From Girl Scout alumna Katie Conn, Miss Centennial, from Colorado Springs and a current student at the University of Colorado Colorado Springs
I am proud to be a Girl Scout alum! I was a Girl Scout until I graduated from high school and earned my Bronze Award as well as traveled to Italy in 2009 with my troop, among other exciting activities. And on June 27-29, 2013, I competed in the Miss. Colorado Pageant. After 12 years of active Girl Scouting, I could see a lot of parallels between the two organizations. I think Girl Scouts helped prepare me for the pageant, because Girl Scouts is more than just selling cookies and Miss. Colorado is more than just looking pretty. I thought a good way to show what I learned in Girl Scouts and how it helped me prepare for Miss. Colorado was to talk about my Miss. Colorado experience as it relates to the Girl Scout Law:
Honest and fair: In competing for Miss. Colorado, the interview is a significant portion of your score. It is also the best way to let the judges get to know you as a person, to learn who you are and your personality. Being yourself is the best way to do that. The judges don’t want cookie-cutter answers, and “world peace” isn’t the go-to response. Honesty and personality will shine through into everything you say, and that’s the only way for the judges to fairly judge you in interview.
Friendly and helpful: Miss. Congeniality is probably a more rewarding title than Miss. Colorado. Miss. Congeniality is the contestant voted friendliest and most helpful out of all the girls there. It’s easy to see when someone is simply being nice just to win Miss. Congeniality versus when someone is truly the sweetest person in Colorado and is completely deserving of the title.
Considerate and caring: Part of the Miss. America entrance requirement is to raise money for the Children’s Miracle Network. The Children’s Miracle Network is a system of hospitals all around the country that does so much good for young people all around us. We visited the Children’s Hospital in Denver before our competition, and it brought such joy to everyone we visited to have these beautiful and kind women being so cheerful and sweet despite their medical problems.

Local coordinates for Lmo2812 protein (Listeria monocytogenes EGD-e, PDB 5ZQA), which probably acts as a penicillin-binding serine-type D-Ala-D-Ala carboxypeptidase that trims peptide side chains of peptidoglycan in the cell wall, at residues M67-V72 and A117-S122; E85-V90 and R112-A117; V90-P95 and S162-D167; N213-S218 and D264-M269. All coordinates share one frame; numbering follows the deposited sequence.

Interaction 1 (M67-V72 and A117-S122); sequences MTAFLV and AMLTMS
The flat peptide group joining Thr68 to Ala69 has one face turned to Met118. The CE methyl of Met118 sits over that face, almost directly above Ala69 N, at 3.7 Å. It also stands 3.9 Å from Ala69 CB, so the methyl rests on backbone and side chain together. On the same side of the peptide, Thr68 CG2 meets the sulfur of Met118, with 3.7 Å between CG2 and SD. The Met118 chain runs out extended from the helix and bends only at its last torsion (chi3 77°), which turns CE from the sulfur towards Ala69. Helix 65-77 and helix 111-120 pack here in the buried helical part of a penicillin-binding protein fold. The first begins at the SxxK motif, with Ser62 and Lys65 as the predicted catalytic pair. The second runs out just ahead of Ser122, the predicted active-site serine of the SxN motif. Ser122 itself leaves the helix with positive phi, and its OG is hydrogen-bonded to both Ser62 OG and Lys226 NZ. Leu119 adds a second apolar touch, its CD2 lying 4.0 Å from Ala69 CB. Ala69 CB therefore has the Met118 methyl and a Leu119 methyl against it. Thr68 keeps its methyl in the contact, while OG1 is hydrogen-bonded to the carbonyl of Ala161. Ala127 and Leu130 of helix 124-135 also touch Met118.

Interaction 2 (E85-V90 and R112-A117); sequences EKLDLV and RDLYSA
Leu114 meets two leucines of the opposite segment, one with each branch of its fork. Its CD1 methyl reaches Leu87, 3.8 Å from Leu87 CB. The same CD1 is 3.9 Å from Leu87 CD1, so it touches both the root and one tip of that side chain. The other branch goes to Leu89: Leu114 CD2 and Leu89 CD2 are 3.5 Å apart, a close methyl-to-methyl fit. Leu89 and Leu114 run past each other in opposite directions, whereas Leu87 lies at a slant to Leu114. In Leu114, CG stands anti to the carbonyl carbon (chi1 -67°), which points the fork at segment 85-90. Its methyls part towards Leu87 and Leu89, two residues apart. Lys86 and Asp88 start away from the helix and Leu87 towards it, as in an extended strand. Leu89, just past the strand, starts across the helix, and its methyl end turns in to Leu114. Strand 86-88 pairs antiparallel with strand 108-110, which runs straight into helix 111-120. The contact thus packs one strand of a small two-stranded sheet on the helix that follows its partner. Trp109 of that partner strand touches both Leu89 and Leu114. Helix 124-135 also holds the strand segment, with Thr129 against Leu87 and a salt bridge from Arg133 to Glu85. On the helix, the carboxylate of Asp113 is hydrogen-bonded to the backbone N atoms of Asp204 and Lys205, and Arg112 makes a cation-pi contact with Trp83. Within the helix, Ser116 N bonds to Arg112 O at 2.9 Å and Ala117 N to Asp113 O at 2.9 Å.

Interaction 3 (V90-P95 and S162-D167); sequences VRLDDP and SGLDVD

Courageous and strong: It takes a lot of self-respect to get up on a stage in front of so many people, especially in the swimsuit portion of the competition, where you’re onstage in little more than your underwear. All the contestants prepared for the swimsuit competition by working out and eating healthy, things we should all be doing anyway. And just look at how wonderful they looked onstage! But the most important part of the swimsuit competition is your confidence. The prettiest part of a girl is her smile!
Responsible for what I say and do: As a Miss. Colorado contestant, you have a title (mine is Miss. Centennial). When you make appearances, such as our trip to Coors Field to be introduced at a Rockies game and to sign autographs, no one looks at you as a person, they look at you as sort of a celebrity. It’s a fantastic feeling, but everything you say and do is scrutinized carefully. You can’t speak meanly about anyone (even the other team) or run around like a banshee. You must be calm and eloquent and sweet, even if you make a mistake and spill ketchup on your shirt.